Back in October 2008, the S&P/ASX 200 closed as low as 3,800 points. Only one month earlier, it had closed at almost 5,000 points – a drop nearing 25% in a month. The index had fallen almost 45% from its all-time high on November 1, 2007. For those like me, who are fans of Warren Buffett – the world’s 3rd richest person, according to Forbes magazine and the man considered by many to be the greatest ever investor – October 2008 was notable for another reason. On October 16 of that month, Buffett wrote an Op-Ed for…
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Back in October 2008, the S&P/ASX 200 closed as low as 3,800 points. Only one month earlier, it had closed at almost 5,000 points – a drop nearing 25% in a month. The index had fallen almost 45% from its all-time high on November 1, 2007.
For those like me, who are fans of Warren Buffett – the world’s 3rd richest person, according to Forbes magazine and the man considered by many to be the greatest ever investor – October 2008 was notable for another reason. On October 16 of that month, Buffett wrote an Op-Ed for the New York Times entitled ‘Buy American. I am’.
He didn’t ignore or sugar coat America’s problems. In fact, he laid them out in his first 4 sentences:
“THE financial world is a mess, both in the United States and abroad. Its problems, moreover, have been leaking into the general economy, and the leaks are now turning into a gusher. In the near term, unemployment will rise, business activity will falter and headlines will continue to be scary.”
But then in the very next sentence came the kicker:
“So… I’ve been buying American stocks.”
Why? Well, Buffett being Buffett, he gives us an answer almost immediately in one of his most often cited sayings – ‘be fearful when others are greedy, and be greedy when others are fearful’. He doesn’t claim any expertise in timing the market, however, saying:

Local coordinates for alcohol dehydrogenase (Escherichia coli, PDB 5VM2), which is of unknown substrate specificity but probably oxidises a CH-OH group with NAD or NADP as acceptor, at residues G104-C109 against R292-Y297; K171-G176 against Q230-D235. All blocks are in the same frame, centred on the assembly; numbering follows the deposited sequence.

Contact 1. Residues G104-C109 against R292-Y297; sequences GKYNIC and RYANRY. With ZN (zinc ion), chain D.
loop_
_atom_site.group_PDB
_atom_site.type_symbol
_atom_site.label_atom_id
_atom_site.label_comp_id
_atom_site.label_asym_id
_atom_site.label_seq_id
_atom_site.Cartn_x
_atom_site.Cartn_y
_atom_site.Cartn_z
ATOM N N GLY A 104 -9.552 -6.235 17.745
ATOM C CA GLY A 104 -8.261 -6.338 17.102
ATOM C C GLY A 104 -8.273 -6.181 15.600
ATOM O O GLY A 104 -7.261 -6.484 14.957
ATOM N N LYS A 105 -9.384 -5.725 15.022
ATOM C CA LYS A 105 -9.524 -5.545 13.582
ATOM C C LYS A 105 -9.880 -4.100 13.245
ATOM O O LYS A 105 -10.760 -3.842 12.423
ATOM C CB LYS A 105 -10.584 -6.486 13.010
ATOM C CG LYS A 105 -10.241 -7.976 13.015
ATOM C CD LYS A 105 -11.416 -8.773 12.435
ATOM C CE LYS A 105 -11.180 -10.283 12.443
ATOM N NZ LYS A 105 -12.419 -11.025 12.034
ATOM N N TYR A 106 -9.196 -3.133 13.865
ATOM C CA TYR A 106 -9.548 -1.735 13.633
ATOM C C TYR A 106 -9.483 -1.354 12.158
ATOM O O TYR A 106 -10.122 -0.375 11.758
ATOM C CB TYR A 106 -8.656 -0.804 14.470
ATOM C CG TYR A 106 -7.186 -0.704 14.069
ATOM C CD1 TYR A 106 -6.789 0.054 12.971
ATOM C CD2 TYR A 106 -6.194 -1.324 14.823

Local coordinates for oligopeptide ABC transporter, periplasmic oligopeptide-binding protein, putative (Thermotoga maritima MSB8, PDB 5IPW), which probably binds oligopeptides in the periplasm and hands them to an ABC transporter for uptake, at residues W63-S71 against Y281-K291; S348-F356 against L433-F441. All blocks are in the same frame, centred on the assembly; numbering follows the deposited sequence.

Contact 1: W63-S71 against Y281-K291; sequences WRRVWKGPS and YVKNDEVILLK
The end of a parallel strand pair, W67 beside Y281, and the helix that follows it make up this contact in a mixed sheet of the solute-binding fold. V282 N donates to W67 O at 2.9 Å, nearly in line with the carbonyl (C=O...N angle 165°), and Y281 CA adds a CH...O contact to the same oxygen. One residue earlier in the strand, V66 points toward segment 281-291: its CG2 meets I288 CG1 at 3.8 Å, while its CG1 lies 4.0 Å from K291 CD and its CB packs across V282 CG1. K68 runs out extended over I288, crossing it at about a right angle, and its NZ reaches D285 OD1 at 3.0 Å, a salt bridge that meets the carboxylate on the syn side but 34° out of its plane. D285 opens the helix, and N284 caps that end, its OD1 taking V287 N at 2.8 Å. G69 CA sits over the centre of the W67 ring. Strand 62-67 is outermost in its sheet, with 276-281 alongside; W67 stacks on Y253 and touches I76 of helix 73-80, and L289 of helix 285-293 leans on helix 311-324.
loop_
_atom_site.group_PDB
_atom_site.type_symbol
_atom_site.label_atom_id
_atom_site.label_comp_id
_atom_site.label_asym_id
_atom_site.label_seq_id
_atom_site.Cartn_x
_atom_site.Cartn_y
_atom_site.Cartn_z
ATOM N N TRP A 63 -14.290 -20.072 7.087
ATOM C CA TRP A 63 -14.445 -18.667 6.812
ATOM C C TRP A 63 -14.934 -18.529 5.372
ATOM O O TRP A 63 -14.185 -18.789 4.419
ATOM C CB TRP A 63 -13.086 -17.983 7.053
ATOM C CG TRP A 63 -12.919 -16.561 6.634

“Let me be clear on one point: I can’t predict the short-term movements of the stock market. I haven’t the faintest idea as to whether stocks will be higher or lower a month — or a year — from now.”
But then this:
“Over the long term, the stock market news will be good. In the 20th century, the United States endured two world wars and other traumatic and expensive military conflicts; the Depression; a dozen or so recessions and financial panics; oil shocks; a flu epidemic; and the resignation of a disgraced president. Yet the Dow rose from 66 to 11,497.”
That’s fine for America and Warren Buffett, but what’s in it for us? I’m glad you asked.
The S&P/ASX 200 closed at 3,971 on the day that article was published. The index had fallen another 15% by around the same time one month later, and had dropped to 3,145 within 5 months – a total drop of 20% since Buffett’s Op-Ed.
And in the 2 years since March 2009? The market stands around 4,700 – a full 50% from the post-GFC low and up 18% since the New York Times published that article.
Buffett’s message is clear, and it’s as relevant for Australian investors as it is for Americans.
We will have setbacks. Share prices will drop. Things will look grim from time to time. But Australia’s best businesses will have higher profits in the coming years – and many of those will be much, much higher in 10 or 20 years.
Buffett’s Simple Advice
Warren Buffett’s investing success is testament to buying great companies at reasonable prices – regardless of share price trends or near term expectations – and holding for the long term.
If we keep his advice in mind – and our emotions in check – we may not challenge Buffett’s position on the Forbes rich list, but we will be very well placed to achieve long-term investing success.
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